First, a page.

One beneficiary student of my college (a girls college) from such scholarship schemes stated: “For higher studies, students from marginalised communities get post-matric scholarships from the central government that begin from Class 11 and go on till one wants to study.”

Furthermore, they talked about problems that students face in accessing these schemes that they find hectic. And what is even more effortful is finding scholarship schemes by themselves on Google and then applying for such schemes. Colleges notify about this scheme to the students in the middle of the semester when they are overburdened with loads of assignments. Students get puzzled in such situations — whether to write assignments first or knock the door of the administration again and again to ask about the particulars while filling scholarship forms.

I also got to know that colleges do provide scholarships, but only on the basis of merit and to fewer students who are also not-so-strong financially and they are from or can be of any category. 

Representative image.

Generally, students have to make so much effort to get these scholarships — they fill forms without any parental help, they travel to their cities as the various forms are to be attached with scholarship forms that the administration doesn’t ask at a time but in layers of time. In the administration office, there is only one desk for such stuff, and a lot of students to fill such forms. A lot of their time is taken, which affects their studies as well. Students also have to confirm as well about their forms acceptance.

Teachers just go away with “contact that mam, contact this sir,” but don’t help with their own. With such a hectic, time-taking procedure that these students go through, these institutions judge us on economic basis and discriminate us on the basis of caste.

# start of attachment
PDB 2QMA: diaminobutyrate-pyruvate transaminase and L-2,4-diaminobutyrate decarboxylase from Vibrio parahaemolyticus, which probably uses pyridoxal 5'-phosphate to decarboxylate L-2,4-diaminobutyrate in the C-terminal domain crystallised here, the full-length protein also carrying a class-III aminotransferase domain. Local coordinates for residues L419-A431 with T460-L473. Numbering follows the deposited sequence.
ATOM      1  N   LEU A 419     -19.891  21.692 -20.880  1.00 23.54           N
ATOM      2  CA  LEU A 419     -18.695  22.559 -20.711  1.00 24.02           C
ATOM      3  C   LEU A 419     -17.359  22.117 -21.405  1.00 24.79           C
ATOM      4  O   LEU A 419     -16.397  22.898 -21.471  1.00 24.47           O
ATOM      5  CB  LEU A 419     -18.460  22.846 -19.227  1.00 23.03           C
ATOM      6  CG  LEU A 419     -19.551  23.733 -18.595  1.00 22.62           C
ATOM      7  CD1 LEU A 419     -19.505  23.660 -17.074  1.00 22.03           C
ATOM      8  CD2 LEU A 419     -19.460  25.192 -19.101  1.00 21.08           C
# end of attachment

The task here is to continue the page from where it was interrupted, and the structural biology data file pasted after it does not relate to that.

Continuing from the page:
They talk about reservation and fee waiver only on an economic basis. In my experience, I don’t get any fee relaxation in my college. I pay as much as any other student from the unreserved category. This is because my economic condition is noticed first. However, I got to listen taunts about reservation and my caste identity. 

These scholarship schemes give little support to women from marginalised communities, but not so much. A few thousand rupees in a year or month can’t support an individual in institutions with high fee and an economy in inflation. According to Protiva Kundu in Indiaspend.com, “Between 2014-15 and 2019-20, the share of education expenditure in the total union budget has  fallen from 4.1% to 3.4%.”

It is clearly showing that whatever little help these scholarships were giving to students from marginalised communities is being taking away from them by the current regime. These are collective efforts by this system to maintain the hierarchy of caste system in which people from marginalised sections don’t get education. 

Another report on January 31, 2020 by Provita Kundu stated that, “In the number of beneficiary students of Post-matric scholarship scheme across India, SC students has been consistently under funded, beneficiaries decreased from 5.8 million in 2016-17 to 3.3 million in 2018-19.” 

Women from marginalised communities in such higher educational institutions are fighting against Brahminism, casteism and elitism together in their daily lives. On how many costs can we make up to these institutions that offer us discrimination in return?

Note: The author is part of the current batch of the Jaati Nahi, Adhikaar Writer’s Training Program. Head here to know more about the program and to apply for an upcoming batch!

This post is part of theJaati Nahi, Adhikaar Writers' Training Program, a campaign by Youth Ki Awaaz with National Campaign on Dalit Human Rights & Safai Karamchari Andolan, to demand implementation of scholarships in higher education for SC/ST students, and to end the practice of manual scavenging. Click here to find out more and apply.